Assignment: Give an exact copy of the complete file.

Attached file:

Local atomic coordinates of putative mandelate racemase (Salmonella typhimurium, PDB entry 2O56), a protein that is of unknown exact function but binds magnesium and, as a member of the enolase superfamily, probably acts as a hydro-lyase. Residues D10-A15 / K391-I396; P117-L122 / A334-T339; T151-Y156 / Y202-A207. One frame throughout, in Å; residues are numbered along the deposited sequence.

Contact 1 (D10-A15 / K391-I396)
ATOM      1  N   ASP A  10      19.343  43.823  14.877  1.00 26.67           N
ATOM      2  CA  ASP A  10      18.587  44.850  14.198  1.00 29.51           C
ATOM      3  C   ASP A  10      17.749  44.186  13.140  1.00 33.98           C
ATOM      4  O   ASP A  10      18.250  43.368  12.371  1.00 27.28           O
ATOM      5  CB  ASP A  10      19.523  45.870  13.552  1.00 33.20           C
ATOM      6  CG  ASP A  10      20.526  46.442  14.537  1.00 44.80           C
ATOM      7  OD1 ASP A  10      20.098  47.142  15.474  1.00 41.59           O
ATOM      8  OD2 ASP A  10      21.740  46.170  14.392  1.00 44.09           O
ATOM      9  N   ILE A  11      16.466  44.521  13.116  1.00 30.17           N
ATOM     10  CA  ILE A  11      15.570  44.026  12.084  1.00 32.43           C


Local atomic coordinates of putative mandelate racemase (Salmonella typhimurium, PDB entry 2O56), a protein that is of unknown exact function but binds magnesium and, as a member of the enolase superfamily, probably acts as a hydro-lyase. Residues D10-A15 / K391-I396; P117-L122 / A334-T339; T151-Y156 / Y202-A207. One frame throughout, in Å; residues are numbered along the deposited sequence.

Contact 1 (D10-A15 / K391-I396)
ATOM      1  N   ASP A  10      19.343  43.823  14.877  1.00 26.67           N
ATOM      2  CA  ASP A  10      18.587  44.850  14.198  1.00 29.51           C
ATOM      3  C   ASP A  10      17.749  44.186  13.140  1.00 33.98           C
ATOM      4  O   ASP A  10      18.250  43.368  12.371  1.00 27.28           O
ATOM      5  CB  ASP A  10      19.523  45.870  13.552  1.00 33.20           C
ATOM      6  CG  ASP A  10      20.526  46.442  14.537  1.00 44.80           C
ATOM      7  OD1 ASP A  10      20.098  47.142  15.474  1.00 41.59           O
ATOM      8  OD2 ASP A  10      21.740  46.170  14.392  1.00 44.09           O
ATOM      9  N   ILE A  11      16.466  44.521  13.116  1.00 30.17           N
ATOM     10  CA  ILE A  11      15.570  44.026  12.084  1.00 32.43           C